In addition, we may incur costs related to remedial efforts or alleged environmental damage associated with past or current waste disposal practices or other hazardous materials handling practices. We are also from time to time party to personal injury or other claims brought by private parties alleging injury due to the presence of or exposure to hazardous substances. We may also become subject to additional remedial, compliance or personal injury costs due to future events such as changes in existing laws or regulations, changes in agency direction or enforcement policies, developments in remediation technologies, changes in the conduct of our operations and changes in accounting rules. For additional information regarding these risks, please refer to Note 14 to the Combined Financial Statements included in this information statement. We cannot assure you that our liabilities arising from past or future releases of, or exposures to, hazardous substances will not exceed our estimates or adversely affect our reputation and financial statements or that we will not be subject to additional claims for personal injury or remediation in the future based on our past, present or future business activities. However, based on the information we currently have we do not believe that it is reasonably possible that any amounts we may be required to pay in connection with environmental matters in excess of our reserves as of the date of this information statement will have a material effect on our financial statements.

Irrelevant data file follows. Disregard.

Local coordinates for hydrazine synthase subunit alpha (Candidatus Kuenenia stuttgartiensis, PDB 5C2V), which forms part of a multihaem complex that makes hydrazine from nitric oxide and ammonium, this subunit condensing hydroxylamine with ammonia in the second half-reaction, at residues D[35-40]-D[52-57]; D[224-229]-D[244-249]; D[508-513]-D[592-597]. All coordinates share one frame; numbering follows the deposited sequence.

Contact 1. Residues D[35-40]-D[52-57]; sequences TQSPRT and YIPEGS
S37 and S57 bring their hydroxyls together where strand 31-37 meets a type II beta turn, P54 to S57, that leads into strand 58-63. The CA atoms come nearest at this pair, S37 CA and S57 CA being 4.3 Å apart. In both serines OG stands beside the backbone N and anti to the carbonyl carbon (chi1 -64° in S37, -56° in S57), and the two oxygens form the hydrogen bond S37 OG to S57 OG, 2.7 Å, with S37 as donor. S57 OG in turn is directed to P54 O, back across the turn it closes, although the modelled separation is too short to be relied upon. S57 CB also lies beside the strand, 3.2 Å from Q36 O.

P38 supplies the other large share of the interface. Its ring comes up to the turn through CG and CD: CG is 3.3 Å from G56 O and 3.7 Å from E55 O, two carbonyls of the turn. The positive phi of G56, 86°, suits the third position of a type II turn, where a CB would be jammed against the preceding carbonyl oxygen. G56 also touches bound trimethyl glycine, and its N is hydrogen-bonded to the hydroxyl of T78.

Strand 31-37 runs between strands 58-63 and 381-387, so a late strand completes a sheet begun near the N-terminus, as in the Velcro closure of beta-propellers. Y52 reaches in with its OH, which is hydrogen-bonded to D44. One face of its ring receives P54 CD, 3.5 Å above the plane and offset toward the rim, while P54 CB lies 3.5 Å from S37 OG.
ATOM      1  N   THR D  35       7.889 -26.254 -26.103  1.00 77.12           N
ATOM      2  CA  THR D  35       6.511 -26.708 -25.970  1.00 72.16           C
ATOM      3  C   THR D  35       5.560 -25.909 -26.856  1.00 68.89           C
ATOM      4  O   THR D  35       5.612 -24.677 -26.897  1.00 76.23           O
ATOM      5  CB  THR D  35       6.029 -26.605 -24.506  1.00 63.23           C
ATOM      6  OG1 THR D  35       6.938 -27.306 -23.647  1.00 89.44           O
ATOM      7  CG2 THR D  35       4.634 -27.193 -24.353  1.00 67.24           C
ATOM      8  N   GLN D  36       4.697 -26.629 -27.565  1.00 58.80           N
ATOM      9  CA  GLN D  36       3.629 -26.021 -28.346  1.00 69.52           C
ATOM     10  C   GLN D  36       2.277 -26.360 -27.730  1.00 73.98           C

Our businesses are subject to extensive regulation; failure to comply with those regulations could adversely affect our financial statements and reputation.

In addition to the environmental, health, safety, anticorruption and other regulations noted above, our businesses are subject to extensive regulation by U.S. and non-U.S. governmental and self-regulatory entities at the supranational, federal, state, local and other jurisdictional levels, including the following:

 

    we are required to comply with various import laws and export control and economic sanctions laws, which may affect our transactions with certain customers, business partners and other persons and dealings between our employees and subsidiaries. In certain circumstances, export control and economic sanctions regulations may prohibit the export of certain products, services and technologies. In other circumstances, we may be required to obtain an export license before exporting the controlled item. Compliance with the various import laws that apply to our businesses can restrict our access to, and increase the cost of obtaining, certain products and at times can interrupt our supply of imported inventory; and